Learn by Demonstration

Either show the students YouTube cooking clips on certain techniques, like how to chop an onion, or bring the ingredients and demonstrate a technique yourself. 

Hands-On Learning
From the class’s menus, pick a few of the recipes that you could make in the classroom or make at home for them and let the kids vote on the one they want to try. (Check your school policies on bringing food into the classroom first.)

Pick one technique to learn in class. Whipping is a fun technique; try whipping cream or egg whites, letting each kid take a turn with the whisk.

Pick out three ingredients from the recipes that the students were unfamiliar with and bring them to class to let them feel, smell and taste them.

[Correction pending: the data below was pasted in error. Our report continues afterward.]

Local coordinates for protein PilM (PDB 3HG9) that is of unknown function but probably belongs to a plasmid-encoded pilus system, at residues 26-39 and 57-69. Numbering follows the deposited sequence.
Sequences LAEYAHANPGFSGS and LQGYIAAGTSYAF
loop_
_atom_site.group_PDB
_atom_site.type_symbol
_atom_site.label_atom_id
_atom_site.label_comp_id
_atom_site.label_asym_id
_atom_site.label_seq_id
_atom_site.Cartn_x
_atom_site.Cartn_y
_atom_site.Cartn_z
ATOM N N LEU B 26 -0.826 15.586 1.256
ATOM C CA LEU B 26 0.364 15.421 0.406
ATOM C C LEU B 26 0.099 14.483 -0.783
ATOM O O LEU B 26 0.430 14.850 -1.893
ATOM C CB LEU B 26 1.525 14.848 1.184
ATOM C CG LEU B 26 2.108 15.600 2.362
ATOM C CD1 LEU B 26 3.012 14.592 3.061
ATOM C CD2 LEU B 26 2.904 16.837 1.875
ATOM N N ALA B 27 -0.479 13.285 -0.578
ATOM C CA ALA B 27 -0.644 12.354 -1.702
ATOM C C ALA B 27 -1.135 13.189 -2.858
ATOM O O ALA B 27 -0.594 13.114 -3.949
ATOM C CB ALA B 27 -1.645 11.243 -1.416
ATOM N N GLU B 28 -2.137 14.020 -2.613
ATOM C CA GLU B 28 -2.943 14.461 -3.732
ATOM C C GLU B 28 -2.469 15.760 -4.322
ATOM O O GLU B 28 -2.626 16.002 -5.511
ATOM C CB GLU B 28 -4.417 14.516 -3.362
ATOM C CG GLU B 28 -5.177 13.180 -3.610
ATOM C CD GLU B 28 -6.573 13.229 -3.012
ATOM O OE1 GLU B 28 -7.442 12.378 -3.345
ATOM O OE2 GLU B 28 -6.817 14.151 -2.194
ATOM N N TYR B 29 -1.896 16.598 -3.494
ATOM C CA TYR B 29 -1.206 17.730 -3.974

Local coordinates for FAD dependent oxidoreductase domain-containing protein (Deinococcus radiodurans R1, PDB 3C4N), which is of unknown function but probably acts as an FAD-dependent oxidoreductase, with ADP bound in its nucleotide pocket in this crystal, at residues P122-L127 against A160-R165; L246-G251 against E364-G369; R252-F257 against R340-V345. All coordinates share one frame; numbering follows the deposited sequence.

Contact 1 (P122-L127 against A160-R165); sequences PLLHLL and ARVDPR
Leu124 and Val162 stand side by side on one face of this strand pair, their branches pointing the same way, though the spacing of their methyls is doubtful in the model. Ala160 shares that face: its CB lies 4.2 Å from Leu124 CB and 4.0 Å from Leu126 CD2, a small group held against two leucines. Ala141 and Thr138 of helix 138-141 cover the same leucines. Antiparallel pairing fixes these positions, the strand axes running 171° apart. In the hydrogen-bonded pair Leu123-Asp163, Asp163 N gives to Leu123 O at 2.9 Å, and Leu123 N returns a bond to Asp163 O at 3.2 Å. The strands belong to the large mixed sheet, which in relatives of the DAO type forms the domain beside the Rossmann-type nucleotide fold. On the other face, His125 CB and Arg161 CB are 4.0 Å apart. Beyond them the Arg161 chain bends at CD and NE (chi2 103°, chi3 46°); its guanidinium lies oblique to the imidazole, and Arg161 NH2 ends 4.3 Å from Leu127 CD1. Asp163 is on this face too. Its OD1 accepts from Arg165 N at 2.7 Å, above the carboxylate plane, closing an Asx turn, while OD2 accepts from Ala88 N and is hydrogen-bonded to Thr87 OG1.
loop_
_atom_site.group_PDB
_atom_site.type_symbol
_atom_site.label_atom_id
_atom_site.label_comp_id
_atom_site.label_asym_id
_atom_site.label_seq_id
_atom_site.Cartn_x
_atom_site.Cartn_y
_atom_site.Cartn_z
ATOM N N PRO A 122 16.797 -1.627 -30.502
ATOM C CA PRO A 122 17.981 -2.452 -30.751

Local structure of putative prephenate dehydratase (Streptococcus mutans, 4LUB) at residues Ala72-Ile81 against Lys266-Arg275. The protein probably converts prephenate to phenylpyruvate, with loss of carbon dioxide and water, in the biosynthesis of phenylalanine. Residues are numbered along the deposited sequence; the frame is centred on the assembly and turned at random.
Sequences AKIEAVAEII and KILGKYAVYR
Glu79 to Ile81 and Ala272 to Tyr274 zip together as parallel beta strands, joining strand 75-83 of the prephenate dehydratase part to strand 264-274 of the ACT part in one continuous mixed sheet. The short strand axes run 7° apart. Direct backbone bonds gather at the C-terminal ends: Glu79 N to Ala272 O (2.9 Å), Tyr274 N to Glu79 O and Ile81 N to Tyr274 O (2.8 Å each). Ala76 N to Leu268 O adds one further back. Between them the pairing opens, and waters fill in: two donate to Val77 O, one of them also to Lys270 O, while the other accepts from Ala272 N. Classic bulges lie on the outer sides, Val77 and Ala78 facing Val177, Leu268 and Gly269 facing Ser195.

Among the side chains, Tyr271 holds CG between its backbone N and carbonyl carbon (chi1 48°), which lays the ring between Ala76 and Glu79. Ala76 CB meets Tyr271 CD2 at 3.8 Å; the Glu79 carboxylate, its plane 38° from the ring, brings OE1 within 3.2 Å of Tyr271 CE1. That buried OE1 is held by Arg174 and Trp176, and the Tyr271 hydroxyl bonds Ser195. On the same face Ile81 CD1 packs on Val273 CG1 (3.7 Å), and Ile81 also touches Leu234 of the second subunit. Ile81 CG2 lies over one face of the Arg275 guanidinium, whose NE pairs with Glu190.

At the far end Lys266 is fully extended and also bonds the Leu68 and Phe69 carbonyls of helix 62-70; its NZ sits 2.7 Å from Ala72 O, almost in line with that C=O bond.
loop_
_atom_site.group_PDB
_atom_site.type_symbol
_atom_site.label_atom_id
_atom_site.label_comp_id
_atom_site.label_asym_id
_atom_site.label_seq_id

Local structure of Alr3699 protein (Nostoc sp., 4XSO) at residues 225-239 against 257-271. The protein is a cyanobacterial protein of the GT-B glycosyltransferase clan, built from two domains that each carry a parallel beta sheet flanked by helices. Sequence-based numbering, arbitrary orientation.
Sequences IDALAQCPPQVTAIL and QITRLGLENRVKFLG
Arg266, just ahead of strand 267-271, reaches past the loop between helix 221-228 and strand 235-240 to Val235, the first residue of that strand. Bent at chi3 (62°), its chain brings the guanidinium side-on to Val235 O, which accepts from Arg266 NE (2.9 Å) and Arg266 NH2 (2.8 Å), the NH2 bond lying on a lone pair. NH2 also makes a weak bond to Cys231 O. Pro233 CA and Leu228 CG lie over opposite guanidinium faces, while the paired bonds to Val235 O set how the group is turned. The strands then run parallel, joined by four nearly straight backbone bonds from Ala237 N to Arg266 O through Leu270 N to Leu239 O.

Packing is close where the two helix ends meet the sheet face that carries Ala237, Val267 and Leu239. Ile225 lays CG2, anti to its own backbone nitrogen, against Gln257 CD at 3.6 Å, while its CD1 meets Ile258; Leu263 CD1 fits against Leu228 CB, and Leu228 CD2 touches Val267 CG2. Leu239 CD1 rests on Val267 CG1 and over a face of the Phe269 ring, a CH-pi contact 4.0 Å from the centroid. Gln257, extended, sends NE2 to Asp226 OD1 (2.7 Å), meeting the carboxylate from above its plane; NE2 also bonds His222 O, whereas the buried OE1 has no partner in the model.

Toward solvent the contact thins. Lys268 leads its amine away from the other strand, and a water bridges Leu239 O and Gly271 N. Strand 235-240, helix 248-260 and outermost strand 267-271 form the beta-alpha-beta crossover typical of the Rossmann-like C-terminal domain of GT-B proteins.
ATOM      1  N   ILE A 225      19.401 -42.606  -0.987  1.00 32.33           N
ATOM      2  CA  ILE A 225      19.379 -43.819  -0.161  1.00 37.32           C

As an assignment, have students help their moms or dads make dinner one night.

More Classroom Applications
Writing: Have the students write a creative story using several of the cooking vocabulary words. 

History: Assign a research paper on famous chefs or a certain cuisine from around the world.

Science: Baking and cooking are as much science as they are nostalgia. What makes a cookie crispy versus chewy versus cakey? Science. What is the difference between baking soda and baking powder? Science answers that too. Will warm water boil faster (and get that pasta on the table sooner)? Do a science experiment to find out!